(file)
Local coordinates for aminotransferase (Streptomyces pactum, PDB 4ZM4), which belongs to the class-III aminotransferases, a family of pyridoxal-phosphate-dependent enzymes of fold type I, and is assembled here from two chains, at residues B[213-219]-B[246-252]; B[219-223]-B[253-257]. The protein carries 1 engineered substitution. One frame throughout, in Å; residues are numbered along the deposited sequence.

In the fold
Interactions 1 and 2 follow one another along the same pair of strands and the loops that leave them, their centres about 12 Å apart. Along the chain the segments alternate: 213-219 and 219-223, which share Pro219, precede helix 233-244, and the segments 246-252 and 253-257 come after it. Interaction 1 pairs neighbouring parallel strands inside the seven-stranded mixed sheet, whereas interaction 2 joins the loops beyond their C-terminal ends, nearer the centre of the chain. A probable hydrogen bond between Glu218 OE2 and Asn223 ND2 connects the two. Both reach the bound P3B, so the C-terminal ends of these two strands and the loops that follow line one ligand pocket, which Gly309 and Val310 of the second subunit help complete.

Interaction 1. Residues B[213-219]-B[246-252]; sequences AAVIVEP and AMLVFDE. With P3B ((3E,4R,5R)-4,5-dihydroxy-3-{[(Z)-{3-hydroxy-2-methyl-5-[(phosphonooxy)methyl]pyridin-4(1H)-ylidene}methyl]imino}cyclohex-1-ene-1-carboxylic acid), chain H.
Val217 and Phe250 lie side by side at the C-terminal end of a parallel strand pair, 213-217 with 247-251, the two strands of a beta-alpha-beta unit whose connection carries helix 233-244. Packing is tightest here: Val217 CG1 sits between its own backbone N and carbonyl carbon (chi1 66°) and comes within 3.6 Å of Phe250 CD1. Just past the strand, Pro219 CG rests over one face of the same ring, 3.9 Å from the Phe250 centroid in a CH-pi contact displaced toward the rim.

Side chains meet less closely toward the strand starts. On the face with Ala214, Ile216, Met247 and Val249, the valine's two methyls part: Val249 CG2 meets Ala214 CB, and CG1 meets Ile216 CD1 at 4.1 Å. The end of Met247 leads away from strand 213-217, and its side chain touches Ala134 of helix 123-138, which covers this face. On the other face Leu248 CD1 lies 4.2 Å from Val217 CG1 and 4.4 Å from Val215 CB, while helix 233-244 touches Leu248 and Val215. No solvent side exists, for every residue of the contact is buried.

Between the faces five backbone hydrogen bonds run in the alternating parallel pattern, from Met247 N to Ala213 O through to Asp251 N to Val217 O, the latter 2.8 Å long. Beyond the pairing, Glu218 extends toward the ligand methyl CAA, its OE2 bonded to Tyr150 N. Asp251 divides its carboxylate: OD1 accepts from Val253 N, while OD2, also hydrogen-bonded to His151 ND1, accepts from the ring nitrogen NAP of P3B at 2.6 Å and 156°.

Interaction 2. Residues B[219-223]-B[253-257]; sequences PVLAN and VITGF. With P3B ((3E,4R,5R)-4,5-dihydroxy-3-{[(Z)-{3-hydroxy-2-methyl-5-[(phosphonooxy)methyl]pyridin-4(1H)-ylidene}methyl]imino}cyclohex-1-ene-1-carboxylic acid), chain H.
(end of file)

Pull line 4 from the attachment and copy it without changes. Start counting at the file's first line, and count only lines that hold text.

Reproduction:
Interaction 1. Residues B[213-219]-B[246-252]; sequences AAVIVEP and AMLVFDE. With P3B ((3E,4R,5R)-4,5-dihydroxy-3-{[(Z)-{3-hydroxy-2-methyl-5-[(phosphonooxy)methyl]pyridin-4(1H)-ylidene}methyl]imino}cyclohex-1-ene-1-carboxylic acid), chain H.